During the fourth quarter, analysts lowered earnings estimates for companies in the S&P 500 for the quarter. The Q4 bottom-up EPS estimate (which is an aggregation of the median EPS estimates of all the companies in the index) dropped by 3.8% (to $40.93 from $42.56) during this period. How significant is a 3.8% decline in the bottom-up EPS estimate during a quarter? How does this decrease compare to recent quarters?
Over the past five years (20 quarters), the average decline in the bottom-up EPS estimate during a quarter has been 3.1%. Over the past ten years, (40 quarters), the average decline in the bottom-up EPS estimate during a quarter has been 4.5%. Over the past 15 years, (60 quarters), the average decline in the bottom-up EPS estimate during a quarter has been 3.9%. Thus, the decline in the bottom-up EPS estimate recorded during the fourth quarter was larger than the five-year average, but smaller than the 10-year average and the 15-year average.
However, the fourth quarter did mark the largest percentage decline in the bottom-up EPS estimate during a quarter since Q3 2017 (-3.9%).
At the sector level, all 11 sectors recorded a decline in their bottom-up EPS estimate during the quarter, led by the Materials (-9.5%), Utilities (-8.9%), and Energy (-7.3%) sectors.
As the bottom-up EPS estimate for the index declined during the quarter, the value of the S&P 500 also decreased during this same period. From September 30 through December 31, the value of the index decreased by 14.0% (to 2506.85 from 2913.98). The fourth quarter marked just the third time in the past 20 quarters in which the both bottom-up EPS estimate and value of the index decreased during the quarter.
It is interesting to note that the bottom-up EPS estimate for CY 2019 decreased by 2.3% (to $173.94 from $178.05) during the fourth quarter. This decline was larger than the 5-year average (-1.8%) decrease in the annual bottom-up EPS estimate during the fourth quarter, but smaller than the 10-year (-3.6%), 15-year (-2.4%) and 20-year (-3.1%) average decreases in the annual bottom-up EPS estimate during the fourth quarter.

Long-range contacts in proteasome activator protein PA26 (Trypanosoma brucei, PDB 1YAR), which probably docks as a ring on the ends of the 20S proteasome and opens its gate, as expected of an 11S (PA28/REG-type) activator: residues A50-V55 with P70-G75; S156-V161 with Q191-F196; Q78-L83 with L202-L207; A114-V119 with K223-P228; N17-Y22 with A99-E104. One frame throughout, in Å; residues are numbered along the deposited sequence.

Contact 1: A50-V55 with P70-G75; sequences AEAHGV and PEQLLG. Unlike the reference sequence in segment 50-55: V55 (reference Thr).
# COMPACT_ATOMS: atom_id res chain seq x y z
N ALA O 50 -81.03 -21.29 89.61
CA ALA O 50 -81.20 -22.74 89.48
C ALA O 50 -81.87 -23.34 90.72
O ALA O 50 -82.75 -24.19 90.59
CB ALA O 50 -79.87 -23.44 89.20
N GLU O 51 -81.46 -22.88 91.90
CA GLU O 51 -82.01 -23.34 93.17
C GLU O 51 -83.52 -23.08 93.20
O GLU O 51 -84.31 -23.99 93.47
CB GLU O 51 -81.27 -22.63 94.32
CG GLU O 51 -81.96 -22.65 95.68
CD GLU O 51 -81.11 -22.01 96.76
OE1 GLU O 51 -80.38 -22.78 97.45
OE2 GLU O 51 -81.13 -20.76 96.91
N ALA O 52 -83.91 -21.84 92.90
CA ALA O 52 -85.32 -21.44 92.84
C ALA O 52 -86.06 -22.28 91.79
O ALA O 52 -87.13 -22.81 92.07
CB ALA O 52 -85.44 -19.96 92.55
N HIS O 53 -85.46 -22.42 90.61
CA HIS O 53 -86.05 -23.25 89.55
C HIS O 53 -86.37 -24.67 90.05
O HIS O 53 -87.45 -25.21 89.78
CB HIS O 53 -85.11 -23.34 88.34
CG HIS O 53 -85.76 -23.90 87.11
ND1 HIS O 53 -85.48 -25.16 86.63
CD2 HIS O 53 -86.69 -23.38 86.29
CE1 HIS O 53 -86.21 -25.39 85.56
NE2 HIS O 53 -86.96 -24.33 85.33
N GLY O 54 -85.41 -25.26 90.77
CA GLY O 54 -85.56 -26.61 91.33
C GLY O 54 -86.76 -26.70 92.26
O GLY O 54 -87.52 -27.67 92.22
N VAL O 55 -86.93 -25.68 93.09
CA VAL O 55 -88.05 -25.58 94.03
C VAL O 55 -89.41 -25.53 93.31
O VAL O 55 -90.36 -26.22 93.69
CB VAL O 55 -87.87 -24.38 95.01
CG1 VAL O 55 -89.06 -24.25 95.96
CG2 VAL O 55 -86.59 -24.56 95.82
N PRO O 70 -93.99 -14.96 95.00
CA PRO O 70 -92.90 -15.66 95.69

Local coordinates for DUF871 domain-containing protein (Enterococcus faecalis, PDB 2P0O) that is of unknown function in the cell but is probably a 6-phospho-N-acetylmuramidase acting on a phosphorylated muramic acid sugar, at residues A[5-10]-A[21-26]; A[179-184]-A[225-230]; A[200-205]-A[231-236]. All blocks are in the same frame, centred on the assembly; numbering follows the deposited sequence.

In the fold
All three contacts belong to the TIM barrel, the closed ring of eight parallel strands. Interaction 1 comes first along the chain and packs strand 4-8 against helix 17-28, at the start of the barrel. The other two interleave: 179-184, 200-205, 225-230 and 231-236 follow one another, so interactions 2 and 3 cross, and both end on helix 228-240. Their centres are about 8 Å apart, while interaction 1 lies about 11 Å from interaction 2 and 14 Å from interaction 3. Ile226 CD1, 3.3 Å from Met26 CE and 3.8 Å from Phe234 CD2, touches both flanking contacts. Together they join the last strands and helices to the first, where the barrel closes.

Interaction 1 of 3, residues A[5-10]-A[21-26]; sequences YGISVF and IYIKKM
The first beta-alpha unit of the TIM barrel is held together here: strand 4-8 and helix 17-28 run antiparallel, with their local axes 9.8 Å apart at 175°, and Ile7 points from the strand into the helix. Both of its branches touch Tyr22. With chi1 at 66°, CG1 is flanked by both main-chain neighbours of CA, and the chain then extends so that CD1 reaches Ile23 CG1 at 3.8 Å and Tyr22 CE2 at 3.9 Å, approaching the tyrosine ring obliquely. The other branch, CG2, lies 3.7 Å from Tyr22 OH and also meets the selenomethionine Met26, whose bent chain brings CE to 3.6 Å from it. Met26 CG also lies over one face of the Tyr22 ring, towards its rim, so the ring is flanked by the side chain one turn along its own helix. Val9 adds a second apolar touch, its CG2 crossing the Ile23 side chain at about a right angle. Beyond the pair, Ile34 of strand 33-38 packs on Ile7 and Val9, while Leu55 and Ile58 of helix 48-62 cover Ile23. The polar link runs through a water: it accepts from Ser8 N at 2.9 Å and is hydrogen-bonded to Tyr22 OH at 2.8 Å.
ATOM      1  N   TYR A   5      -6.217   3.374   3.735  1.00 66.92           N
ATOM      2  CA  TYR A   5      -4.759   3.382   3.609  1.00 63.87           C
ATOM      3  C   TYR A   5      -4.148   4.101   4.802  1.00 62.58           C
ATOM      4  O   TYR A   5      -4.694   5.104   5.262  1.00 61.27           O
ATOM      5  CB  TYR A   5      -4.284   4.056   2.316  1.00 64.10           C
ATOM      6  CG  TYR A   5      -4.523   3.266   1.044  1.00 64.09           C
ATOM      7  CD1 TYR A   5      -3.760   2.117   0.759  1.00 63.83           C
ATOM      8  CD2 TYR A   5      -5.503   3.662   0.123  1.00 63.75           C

Mr. John Butters is Vice President and Senior Earnings Analyst at FactSet. His weekly research report, “Earnings Insight,” provides analysis and commentary on trends in corporate earnings data for the S&P 500 including revisions to estimates, year-over-year growth, performance relative to expectations, and valuations. He is a widely used source for the media and has appeared on CNBC, Fox Business News, and the Business News Network. In addition, he has been cited by numerous print and online publications such as The Wall Street Journal, The Financial Times, The New York Times, MarketWatch, and Yahoo! Finance. Mr. Butters has over 15 years of experience in the financial services industry. Prior to FactSet in January 2011, he worked for more than 10 years at Thomson Reuters (Thomson Financial), most recently as Director of U.S. Earnings Research (2007-2010).
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